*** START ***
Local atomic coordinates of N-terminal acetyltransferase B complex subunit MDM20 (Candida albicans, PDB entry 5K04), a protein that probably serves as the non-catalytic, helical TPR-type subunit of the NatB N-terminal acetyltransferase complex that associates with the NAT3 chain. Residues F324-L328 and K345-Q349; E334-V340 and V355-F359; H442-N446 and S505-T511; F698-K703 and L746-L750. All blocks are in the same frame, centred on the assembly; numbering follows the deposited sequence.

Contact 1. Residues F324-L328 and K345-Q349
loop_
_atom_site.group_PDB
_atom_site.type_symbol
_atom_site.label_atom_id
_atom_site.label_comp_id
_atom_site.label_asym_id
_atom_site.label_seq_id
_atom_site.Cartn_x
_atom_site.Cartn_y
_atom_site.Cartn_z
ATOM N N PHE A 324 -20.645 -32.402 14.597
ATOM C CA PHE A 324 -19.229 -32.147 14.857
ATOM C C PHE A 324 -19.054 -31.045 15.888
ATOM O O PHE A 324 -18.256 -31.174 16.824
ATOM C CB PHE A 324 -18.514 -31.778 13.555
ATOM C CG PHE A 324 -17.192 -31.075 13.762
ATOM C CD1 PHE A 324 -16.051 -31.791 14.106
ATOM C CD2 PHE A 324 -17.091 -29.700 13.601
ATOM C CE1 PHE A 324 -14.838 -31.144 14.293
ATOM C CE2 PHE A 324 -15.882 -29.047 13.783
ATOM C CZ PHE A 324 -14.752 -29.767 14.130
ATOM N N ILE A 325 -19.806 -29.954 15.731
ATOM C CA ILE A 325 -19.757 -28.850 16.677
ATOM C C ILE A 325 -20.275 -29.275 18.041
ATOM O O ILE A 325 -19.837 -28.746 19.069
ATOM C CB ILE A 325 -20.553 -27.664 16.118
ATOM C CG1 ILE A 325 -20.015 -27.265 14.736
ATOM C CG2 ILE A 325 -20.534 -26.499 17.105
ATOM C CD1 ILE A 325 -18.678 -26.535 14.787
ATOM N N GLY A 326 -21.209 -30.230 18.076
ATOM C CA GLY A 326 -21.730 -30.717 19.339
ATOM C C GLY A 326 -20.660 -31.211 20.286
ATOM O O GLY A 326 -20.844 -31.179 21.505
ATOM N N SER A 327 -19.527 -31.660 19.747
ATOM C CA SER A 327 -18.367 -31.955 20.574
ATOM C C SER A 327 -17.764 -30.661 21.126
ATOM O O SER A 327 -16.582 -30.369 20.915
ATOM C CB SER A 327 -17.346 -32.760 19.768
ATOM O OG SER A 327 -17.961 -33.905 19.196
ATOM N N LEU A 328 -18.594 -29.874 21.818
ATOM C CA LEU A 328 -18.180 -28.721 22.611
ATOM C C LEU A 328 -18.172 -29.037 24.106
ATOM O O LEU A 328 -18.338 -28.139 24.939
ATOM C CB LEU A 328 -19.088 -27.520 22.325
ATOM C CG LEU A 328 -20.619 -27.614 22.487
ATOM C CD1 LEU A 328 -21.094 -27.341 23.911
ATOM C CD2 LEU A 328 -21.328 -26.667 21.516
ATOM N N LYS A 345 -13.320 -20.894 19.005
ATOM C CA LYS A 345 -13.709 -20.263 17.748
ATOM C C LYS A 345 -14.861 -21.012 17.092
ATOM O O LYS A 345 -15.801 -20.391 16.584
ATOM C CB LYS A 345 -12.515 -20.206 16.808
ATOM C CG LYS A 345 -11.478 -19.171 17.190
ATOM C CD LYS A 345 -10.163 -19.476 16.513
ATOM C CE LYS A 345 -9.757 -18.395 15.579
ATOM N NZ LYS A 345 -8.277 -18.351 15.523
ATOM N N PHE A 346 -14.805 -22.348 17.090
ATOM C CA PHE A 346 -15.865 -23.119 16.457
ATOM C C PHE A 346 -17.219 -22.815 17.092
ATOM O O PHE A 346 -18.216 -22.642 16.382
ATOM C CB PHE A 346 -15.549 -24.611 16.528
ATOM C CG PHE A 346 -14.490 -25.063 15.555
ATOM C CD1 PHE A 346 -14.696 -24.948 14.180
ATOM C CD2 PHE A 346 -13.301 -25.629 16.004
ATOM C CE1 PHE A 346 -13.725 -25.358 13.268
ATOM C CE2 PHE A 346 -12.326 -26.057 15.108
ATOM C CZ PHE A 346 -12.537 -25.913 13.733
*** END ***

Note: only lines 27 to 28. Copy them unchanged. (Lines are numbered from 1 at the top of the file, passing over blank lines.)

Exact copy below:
ATOM O O ILE A 325 -19.837 -28.746 19.069
ATOM C CB ILE A 325 -20.553 -27.664 16.118